Battlestar Galactica has been pretty high up on my board gaming to-do list for a while now. A heavily thematic social deduction game with hidden traitors — that’s right in my wheelhouse. So a couple of months ago when a new friend mentioned that he owned a copy of BSG, I scheduled a time to play it ASAP.
Before jumping in though, I had a lot of prep work to do. And by “prep work” I mean “watching the entire first season of Battlestar Galactica”.
Note: It’s totally not necessary to be familiar with the show to understand or enjoy the eponymous game. Nonetheless, I felt that this was necessary research that I needed to conduct, for you, my dear readers.
We had originally intended to get five people together to play the game, as that’s the optimal player count suggested on BGG, but we had one last-minute cancellation that left us with four players. So, just to be clear, this is merely a “First Impressions” review and I have only played BSG with four players.
After laying out the game and scarfing down some pizza, the first step was character selection. I will say that this is one area that may be more interesting if you’ve seen the first season of BSG. For my character, I chose Gaius Baltar, because one of his special abilities makes him twice as likely to be a Cylon (traitor) at the start of the game. I was REALLY hoping that I would get to be a Cylon. Alas, I did not draw a Cylon card.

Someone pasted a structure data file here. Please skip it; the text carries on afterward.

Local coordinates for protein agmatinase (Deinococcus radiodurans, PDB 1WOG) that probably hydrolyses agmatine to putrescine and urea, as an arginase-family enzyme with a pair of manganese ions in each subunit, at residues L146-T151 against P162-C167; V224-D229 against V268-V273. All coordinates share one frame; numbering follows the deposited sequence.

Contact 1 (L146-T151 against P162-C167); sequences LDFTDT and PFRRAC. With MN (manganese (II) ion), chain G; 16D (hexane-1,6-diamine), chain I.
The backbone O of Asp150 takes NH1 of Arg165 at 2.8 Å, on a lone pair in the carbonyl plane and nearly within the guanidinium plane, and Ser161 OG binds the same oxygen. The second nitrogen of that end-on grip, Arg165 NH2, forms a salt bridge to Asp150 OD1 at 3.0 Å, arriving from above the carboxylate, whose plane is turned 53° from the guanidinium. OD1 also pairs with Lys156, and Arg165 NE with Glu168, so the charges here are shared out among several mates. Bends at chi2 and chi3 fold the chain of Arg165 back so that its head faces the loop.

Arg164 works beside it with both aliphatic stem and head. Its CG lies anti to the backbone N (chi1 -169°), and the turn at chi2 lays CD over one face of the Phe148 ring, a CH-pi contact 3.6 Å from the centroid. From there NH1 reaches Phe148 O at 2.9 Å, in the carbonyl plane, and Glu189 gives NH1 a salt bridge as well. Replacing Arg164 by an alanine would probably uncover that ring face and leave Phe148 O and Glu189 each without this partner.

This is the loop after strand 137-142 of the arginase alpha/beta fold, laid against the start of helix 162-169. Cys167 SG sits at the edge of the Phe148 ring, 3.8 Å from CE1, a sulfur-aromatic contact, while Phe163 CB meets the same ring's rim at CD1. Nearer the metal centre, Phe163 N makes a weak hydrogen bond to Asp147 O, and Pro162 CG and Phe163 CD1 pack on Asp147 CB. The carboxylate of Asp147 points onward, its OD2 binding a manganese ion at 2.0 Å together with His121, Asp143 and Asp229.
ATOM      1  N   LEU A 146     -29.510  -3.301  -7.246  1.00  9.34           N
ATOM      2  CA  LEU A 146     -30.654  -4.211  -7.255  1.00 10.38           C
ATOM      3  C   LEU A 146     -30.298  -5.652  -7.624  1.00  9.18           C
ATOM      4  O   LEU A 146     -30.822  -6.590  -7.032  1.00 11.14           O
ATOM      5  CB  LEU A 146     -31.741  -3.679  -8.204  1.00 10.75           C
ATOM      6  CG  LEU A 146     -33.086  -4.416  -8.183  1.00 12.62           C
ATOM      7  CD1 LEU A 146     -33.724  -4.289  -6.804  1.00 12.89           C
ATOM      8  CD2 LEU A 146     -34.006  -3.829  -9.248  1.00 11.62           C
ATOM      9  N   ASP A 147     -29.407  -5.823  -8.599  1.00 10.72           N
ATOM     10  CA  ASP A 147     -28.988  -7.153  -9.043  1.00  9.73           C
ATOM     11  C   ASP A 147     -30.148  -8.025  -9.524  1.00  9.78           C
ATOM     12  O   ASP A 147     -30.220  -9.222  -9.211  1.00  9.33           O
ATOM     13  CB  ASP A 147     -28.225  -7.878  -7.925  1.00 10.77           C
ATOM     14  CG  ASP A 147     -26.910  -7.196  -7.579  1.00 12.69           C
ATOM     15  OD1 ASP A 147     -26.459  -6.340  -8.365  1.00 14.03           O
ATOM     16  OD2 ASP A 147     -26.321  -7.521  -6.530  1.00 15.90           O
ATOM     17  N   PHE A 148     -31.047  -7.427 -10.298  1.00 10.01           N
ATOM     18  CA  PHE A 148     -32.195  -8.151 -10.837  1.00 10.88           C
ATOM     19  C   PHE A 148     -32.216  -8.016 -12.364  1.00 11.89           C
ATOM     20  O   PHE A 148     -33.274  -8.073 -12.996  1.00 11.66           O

The game went pretty smoothly for the good guys early on, as all players seemed to be working together pretty well. We weren’t always as efficient with our cards as we could have been, and part of that is likely due to the relative inexperience of most of the players. Or perhaps someone was just playing dumb?
Midway through the game, we were clicking like a well oiled machine and were all relatively sure that none of us were Cylons. But once your fleet has gotten at least halfway to Kobol, players draw a second round of cards, potentially converting one or more Human players to Cylons. We had managed to get one of our resources just into the red “danger” zone, which made it so that only one Cylon would be introduced rather than two. One other player would draw a “Cylon Sympathizer” card, but this only sent him to the Brig rather than making him a Cylon.
Yet again, I sadly failed to draw a Cylon card. However, I hatched a plan that would assure a Human victory. Thinking I was so smart, I explained to the group how I would use one of Gaius’ abilities to look at another player’s loyalty cards and figure out who the Cylon was. The idea was that we all knew who the Cylon Sympathizer was and that he was still a human. So with just myself and two other players, I knew that regardless of which player’s cards I viewed, I would be able to identify which one is the Cylon.
The caveat, of course, was that I had to convince the other Human players that I was not a lying Cylon myself, but my argument was that I wouldn’t go to the trouble and risk of this plan if I was the Cylon. Whether it was a watertight argument or not, the other Humans bought it. And with that, my plan worked. We correctly pegged the Cylon and threw him in the brig; he soon had no choice but to expose himself.